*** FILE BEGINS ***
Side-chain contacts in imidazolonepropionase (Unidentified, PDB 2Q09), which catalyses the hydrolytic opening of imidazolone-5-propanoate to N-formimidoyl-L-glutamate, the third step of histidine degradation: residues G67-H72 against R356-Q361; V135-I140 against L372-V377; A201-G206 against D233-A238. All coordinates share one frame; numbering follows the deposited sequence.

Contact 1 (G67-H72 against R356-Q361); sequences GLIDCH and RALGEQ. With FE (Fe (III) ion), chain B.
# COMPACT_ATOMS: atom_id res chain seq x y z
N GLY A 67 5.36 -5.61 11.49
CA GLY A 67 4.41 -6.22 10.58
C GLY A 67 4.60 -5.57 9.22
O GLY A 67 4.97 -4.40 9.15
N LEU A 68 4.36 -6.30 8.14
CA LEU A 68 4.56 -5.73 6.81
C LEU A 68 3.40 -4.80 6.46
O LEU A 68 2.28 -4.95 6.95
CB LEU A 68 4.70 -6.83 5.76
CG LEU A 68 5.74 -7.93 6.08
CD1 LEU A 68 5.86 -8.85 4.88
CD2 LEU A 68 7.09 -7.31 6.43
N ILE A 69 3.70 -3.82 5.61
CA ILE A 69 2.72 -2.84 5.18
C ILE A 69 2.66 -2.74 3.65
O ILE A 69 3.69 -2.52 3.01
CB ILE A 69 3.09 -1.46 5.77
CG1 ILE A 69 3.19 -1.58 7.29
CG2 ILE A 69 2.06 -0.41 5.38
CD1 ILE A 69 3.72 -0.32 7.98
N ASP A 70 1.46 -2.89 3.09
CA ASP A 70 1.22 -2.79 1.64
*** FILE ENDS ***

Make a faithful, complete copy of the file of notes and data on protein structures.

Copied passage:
Side-chain contacts in imidazolonepropionase (Unidentified, PDB 2Q09), which catalyses the hydrolytic opening of imidazolone-5-propanoate to N-formimidoyl-L-glutamate, the third step of histidine degradation: residues G67-H72 against R356-Q361; V135-I140 against L372-V377; A201-G206 against D233-A238. All coordinates share one frame; numbering follows the deposited sequence.

Contact 1 (G67-H72 against R356-Q361); sequences GLIDCH and RALGEQ. With FE (Fe (III) ion), chain B.
# COMPACT_ATOMS: atom_id res chain seq x y z
N GLY A 67 5.36 -5.61 11.49
CA GLY A 67 4.41 -6.22 10.58
C GLY A 67 4.60 -5.57 9.22
O GLY A 67 4.97 -4.40 9.15
N LEU A 68 4.36 -6.30 8.14
CA LEU A 68 4.56 -5.73 6.81
C LEU A 68 3.40 -4.80 6.46
O LEU A 68 2.28 -4.95 6.95
CB LEU A 68 4.70 -6.83 5.76
CG LEU A 68 5.74 -7.93 6.08
CD1 LEU A 68 5.86 -8.85 4.88
CD2 LEU A 68 7.09 -7.31 6.43
N ILE A 69 3.70 -3.82 5.61
CA ILE A 69 2.72 -2.84 5.18
C ILE A 69 2.66 -2.74 3.65
O ILE A 69 3.69 -2.52 3.01
CB ILE A 69 3.09 -1.46 5.77
CG1 ILE A 69 3.19 -1.58 7.29
CG2 ILE A 69 2.06 -0.41 5.38
CD1 ILE A 69 3.72 -0.32 7.98
N ASP A 70 1.46 -2.89 3.09
CA ASP A 70 1.22 -2.79 1.64